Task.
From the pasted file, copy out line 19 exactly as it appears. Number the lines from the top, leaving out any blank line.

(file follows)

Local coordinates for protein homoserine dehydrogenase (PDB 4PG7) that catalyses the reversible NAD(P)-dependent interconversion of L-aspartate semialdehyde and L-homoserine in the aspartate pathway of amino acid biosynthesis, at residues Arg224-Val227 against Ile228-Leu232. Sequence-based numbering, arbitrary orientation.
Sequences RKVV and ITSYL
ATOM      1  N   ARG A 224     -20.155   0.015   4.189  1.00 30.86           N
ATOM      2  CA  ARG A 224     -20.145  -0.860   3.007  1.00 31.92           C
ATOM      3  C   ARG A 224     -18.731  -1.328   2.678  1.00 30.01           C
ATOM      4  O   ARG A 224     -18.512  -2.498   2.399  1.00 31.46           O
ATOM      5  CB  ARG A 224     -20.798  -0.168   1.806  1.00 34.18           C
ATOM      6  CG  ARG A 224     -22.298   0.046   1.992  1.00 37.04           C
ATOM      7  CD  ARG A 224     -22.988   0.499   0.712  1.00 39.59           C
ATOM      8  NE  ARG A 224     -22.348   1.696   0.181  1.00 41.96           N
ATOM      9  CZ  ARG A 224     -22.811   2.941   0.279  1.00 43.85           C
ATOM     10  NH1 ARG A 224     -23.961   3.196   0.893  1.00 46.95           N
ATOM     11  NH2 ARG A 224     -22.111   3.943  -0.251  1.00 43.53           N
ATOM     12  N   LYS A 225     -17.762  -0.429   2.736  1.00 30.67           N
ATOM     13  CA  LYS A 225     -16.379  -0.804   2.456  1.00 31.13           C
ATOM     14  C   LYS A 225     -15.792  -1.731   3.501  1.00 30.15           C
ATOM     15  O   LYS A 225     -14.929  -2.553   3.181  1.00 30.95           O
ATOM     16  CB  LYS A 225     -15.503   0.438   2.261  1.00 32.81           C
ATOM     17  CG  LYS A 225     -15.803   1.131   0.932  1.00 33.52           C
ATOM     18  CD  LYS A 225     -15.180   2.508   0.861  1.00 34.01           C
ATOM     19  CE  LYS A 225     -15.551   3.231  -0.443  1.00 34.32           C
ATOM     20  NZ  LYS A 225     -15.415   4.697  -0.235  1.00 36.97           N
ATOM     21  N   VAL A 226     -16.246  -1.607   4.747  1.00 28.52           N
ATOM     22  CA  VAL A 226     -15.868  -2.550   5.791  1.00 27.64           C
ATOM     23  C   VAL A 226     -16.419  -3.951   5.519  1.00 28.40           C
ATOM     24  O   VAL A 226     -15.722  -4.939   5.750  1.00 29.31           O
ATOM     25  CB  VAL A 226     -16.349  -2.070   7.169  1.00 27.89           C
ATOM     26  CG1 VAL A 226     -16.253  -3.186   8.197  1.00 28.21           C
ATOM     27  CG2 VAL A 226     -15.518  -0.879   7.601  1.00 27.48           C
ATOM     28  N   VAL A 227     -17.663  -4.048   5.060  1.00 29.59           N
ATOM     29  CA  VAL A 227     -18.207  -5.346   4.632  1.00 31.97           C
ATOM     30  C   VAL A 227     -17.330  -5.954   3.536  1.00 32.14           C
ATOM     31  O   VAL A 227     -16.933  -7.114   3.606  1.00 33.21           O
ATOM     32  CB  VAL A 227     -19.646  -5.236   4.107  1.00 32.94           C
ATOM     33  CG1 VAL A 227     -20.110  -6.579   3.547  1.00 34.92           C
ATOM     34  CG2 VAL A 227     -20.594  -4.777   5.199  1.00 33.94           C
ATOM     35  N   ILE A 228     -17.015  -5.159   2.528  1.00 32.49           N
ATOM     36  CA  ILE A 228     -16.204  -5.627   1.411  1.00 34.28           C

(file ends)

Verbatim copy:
ATOM     17  CG  LYS A 225     -15.803   1.131   0.932  1.00 33.52           C